The Federation of Automobile Dealers Associations (FADA) said that besides job loss, the exit of the American cult bike maker would also lead to a loss of up to Rs 130 crore for the brand's dealer partners in the country.
"Harley Davidson has not informed any of its dealer partners about its closure plans and dealers are yet to receive any official communication," FADA President Vinkesh Gulati said.
It goes without saying that dealers who have invested their hard-earned capital in this iconic brand are left like an abandoned baby without any compensation package, he added.
With a luxury brand like Harley, setting up its dealership costs anywhere between Rs 3-4 crore, and with a total of 35 dealerships, Rs 110-130 crore will go down the drain, Gulati said.
"Luxury two-wheeler dealership on an average employs 50 people. With 35 Harley dealers, around 1,800-2,000 people at dealerships will lose their jobs," he added.
Moreover, there will be customers who will not receive glitch-free service as spares will now be in shortage, thus leading to harassment of dealers from customers, he noted.
India's capital goes down the drain with the closure of every single brand in the country, Gulati said.
After General Motors, MAN Trucks and UM Lohia, Harley Davidson is the fourth automobile brand shutting shop in the last three years in India, he added.
"Had there been a Franchise Protection Act in India, brands like these would not have abruptly closed their operations, leaving their channel partners and customers in a fix," Gulati said.
In a statement issued on Thursday, Harley said its dealer network will continue to serve customers through the contract term, adding it is communicating with its customers in India and will keep them updated on future support.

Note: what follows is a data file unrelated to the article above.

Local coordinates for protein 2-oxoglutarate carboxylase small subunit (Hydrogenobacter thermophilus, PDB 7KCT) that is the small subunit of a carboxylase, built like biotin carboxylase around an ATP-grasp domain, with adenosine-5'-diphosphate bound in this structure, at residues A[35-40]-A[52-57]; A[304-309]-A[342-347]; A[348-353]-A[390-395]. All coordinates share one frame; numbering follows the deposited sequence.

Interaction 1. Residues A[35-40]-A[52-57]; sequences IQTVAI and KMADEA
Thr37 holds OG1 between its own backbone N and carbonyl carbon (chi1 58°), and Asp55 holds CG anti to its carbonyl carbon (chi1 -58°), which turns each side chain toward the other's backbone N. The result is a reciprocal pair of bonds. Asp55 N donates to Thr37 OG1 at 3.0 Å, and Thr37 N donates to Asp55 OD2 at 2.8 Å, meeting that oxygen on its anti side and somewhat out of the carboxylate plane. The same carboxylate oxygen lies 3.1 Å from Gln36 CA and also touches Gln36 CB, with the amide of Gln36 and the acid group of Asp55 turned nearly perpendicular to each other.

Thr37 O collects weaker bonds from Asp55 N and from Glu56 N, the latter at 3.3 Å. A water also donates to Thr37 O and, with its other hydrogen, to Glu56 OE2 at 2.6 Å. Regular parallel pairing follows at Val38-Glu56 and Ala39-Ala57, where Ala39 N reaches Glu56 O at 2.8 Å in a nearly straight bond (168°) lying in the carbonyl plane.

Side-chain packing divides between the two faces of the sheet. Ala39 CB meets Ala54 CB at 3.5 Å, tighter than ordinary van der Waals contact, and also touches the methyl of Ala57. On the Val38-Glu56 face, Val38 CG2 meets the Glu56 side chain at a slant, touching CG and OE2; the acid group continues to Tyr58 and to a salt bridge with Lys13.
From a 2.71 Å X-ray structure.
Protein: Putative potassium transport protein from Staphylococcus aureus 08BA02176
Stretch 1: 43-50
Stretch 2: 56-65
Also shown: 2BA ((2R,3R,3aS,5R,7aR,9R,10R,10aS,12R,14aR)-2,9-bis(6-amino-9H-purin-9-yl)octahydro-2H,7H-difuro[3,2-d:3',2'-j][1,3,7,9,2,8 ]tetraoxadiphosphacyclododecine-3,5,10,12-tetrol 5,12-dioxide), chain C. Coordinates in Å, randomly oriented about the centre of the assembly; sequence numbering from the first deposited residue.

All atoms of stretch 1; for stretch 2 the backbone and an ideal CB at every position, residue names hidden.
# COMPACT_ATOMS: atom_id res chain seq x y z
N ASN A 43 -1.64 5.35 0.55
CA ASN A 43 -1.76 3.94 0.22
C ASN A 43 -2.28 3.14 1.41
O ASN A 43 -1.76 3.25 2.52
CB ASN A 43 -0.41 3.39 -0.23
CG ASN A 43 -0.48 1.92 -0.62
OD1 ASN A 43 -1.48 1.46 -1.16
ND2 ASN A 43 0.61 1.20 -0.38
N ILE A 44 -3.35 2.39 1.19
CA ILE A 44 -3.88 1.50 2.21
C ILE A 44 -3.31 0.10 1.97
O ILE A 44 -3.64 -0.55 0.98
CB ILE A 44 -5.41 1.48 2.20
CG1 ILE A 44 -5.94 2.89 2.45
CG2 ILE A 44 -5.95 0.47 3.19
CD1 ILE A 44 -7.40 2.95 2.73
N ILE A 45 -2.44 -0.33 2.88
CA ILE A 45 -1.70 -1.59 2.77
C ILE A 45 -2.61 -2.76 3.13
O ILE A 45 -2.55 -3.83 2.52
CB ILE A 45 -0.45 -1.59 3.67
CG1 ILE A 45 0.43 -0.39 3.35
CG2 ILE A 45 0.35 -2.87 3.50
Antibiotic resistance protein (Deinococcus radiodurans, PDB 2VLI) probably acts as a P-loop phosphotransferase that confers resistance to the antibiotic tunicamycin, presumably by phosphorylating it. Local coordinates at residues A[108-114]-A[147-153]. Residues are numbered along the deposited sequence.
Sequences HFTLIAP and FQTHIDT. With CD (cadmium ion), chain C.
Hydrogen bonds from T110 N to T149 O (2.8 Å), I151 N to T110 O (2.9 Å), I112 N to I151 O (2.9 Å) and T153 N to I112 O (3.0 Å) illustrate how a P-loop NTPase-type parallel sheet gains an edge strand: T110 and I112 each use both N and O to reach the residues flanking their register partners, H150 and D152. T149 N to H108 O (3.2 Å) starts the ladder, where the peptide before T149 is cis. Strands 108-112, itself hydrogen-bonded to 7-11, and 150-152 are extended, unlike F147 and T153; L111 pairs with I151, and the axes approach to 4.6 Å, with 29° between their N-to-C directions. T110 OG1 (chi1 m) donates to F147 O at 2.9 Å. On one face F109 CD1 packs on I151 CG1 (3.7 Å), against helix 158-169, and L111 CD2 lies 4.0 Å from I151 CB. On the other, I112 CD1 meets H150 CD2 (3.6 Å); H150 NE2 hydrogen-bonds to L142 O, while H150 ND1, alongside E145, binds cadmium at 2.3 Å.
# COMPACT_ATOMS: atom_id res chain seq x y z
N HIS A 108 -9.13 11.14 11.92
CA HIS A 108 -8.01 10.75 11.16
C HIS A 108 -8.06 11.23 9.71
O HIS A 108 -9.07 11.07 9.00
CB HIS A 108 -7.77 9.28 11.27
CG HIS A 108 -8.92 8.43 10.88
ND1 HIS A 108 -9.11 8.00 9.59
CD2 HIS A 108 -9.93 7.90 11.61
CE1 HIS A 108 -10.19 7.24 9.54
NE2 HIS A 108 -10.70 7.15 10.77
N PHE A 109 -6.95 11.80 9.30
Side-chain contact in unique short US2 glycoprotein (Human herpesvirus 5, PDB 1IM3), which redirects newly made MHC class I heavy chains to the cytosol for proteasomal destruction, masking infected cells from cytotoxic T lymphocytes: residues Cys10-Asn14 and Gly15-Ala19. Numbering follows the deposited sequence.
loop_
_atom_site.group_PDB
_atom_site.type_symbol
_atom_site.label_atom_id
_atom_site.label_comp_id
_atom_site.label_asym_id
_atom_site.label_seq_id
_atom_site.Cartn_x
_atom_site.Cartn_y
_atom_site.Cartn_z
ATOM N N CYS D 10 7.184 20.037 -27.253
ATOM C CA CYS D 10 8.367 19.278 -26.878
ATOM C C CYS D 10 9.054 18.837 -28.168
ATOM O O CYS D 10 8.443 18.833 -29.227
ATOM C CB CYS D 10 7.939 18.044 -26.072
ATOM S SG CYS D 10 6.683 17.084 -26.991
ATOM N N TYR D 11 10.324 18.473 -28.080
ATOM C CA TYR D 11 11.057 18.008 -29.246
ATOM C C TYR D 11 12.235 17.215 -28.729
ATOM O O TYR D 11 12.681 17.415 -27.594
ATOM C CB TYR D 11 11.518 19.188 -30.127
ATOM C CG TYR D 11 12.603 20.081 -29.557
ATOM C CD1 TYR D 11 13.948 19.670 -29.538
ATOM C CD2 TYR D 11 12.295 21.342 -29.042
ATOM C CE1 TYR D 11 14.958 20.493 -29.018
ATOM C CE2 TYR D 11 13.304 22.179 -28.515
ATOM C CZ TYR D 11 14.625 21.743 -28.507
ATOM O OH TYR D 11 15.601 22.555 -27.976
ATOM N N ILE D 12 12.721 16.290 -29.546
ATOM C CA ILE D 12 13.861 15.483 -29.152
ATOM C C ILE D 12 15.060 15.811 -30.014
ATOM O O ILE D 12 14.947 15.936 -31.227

It, however, said that it plans to close its manufacturing facility in Bawal (Haryana) and significantly reduce the size of its sales office in Gurugram.
The company's exit from India is part of its global "2020 Restructuring Activities".
In the second quarter of 2020, the Milwaukee, Wisconsin-based company had initiated restructuring activities, including workforce reduction and termination of certain contracts that would result in elimination of around 700 positions globally, including termination of close to 500 employees.
From its entry to exit, Harley Davidson's journey in the country witnessed the governments of India and the US using the company as a bargaining chip.
In April 2007, the then Indian government relaxed emission and testing norms, paving way for import of Harley Davidson bikes to India in return for allowing mango exports from the country to the US.
The import relaxation was restricted to import of motorcycles up to 800cc engine capacity or above, subject to compliance to Euro-III emission norms.
Later in 2009, the company announced establishment of its operations in India, followed by starting of sales of its bikes a year later.
Then, the company set up its completely knocked down assembly plant in Haryana and started rolling out assembled bikes from the unit in early part of 2011.
The company's assembly plant at Bawal in Haryana was its second facility outside the US after Brazil, and it planned to use the unit to export to Europe and Southeast Asian markets.
In the recent past, US President Donald Trump criticised India's high import tariffs on Harley Davidson motorcycles as "unacceptable" as the two countries negotiated for an elusive trade deal.
Harley Davidson's portfolio in India comprised bikes like Street 750 and Iron 883, among others, with prices starting from Rs 4.69 lakh and going up over Rs 18 lakh.
(Only the headline and picture of this report may have been reworked by the Business Standard staff; the rest of the content is auto-generated from a syndicated feed.)
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